“Both on the University campus and in our Syracuse community, we have neighbors struggling with food insecurity and we can all help. We hope to bring more awareness to this issue by supporting the very good and ongoing work that many are doing to combat hunger,” Johnson says.

At the Sept. 17 football game, the Salvation Army of Syracuse will partner with the University to collect non-perishable food items for the Emergency Pantry. There will be drop-off barrels at 11 locations around campus approaching the JMA Wireless Dome ahead of the noon kickoff, and volunteers for the Salvation Army will collect monetary donations at Red Kettles stationed around the JMA Dome.

Currently, the pantry’s most-needed items include:

  • Pasta sauce (no glass)
  • Rice
  • Canned beans
  • Canned fruit
  • Juice (shelf-stable cartons or plastic)
  • Oatmeal

The Salvation Army’s food pantry has served more than 1,100 individuals in Syracuse over the last month. It provides families and individuals with enough food for three meals per day for five days. Pantry staff also assist with completing applications for food stamps, WIC and other resources.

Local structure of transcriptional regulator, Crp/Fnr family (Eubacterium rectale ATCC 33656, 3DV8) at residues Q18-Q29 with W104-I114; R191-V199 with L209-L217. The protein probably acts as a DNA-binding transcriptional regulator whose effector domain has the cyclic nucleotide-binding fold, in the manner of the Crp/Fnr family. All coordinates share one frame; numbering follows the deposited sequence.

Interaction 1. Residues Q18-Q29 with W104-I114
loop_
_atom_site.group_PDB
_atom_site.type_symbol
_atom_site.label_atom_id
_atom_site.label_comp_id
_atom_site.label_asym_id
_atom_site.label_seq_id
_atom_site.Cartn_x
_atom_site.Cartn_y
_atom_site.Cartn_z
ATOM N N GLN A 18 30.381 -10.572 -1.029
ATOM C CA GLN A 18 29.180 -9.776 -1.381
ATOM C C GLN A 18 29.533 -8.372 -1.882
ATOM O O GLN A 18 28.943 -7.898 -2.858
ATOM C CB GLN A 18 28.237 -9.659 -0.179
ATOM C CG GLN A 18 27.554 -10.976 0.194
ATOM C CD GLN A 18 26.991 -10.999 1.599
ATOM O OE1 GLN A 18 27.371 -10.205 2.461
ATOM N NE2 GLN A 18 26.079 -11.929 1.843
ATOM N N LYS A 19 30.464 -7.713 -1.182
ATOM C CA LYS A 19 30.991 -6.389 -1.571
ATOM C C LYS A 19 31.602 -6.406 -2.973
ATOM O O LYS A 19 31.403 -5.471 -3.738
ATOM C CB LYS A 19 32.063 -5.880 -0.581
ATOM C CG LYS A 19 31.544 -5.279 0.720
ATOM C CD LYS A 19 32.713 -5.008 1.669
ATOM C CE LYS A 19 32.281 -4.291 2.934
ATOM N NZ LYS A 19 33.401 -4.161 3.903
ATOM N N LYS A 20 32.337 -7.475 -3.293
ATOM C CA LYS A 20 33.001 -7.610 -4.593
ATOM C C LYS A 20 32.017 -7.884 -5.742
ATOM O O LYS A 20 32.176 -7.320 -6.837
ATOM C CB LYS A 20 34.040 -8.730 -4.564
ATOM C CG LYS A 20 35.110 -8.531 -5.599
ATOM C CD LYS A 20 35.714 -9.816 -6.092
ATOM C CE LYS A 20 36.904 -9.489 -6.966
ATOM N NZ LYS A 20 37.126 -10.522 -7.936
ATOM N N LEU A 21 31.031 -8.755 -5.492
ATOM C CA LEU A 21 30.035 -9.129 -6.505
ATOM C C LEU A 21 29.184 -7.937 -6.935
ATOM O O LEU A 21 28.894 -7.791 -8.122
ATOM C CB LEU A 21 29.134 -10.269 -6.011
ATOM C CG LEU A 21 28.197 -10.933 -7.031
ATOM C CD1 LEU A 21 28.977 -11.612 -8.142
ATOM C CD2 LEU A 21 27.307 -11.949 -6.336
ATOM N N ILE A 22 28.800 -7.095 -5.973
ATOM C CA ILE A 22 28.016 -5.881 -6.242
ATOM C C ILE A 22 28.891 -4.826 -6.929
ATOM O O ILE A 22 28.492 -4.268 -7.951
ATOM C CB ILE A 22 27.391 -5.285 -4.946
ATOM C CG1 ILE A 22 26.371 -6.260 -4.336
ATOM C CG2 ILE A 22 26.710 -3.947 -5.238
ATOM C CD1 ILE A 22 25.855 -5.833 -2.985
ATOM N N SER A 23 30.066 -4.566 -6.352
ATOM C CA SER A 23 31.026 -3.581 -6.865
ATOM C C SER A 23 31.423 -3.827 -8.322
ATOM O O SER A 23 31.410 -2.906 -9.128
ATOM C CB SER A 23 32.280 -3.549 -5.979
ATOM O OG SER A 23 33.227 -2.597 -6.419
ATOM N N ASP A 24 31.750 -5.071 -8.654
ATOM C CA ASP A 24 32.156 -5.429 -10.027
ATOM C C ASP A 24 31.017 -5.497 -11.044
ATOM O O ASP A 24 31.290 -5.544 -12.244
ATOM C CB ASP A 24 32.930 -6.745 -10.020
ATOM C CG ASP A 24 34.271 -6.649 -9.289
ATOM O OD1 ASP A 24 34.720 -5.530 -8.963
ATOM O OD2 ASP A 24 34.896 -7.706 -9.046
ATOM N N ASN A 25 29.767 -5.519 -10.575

“The food drive before the Syracuse University vs. Purdue football game is one way to give to the community to combat the problem of food insecurity,” Johnson says. “We ask all of our neighbors and fans to bring non-perishable food items to donate. Barrels will be along the way into the JMA Wireless Dome, and we hope the University and Syracuse community will help us help others!”

During the game on Sept. 17, there will also be a special ceremony during halftime recognizing the efforts of student and community leaders who work together as one every day to combat food insecurity.

On campus, there are several longstanding initiatives that make a difference in making sure people on campus and in the community who are in need have access to healthy food.

“Our students on the campus, along with the Hendricks Chapel Food Pantry, work to provide assistance and food to support our friends who may need a helping hand. In the Syracuse community, the need is significant,” Johnson says. “For our community members, their families and the children in our schools, food insecurity must be addressed, and we all can do our part.”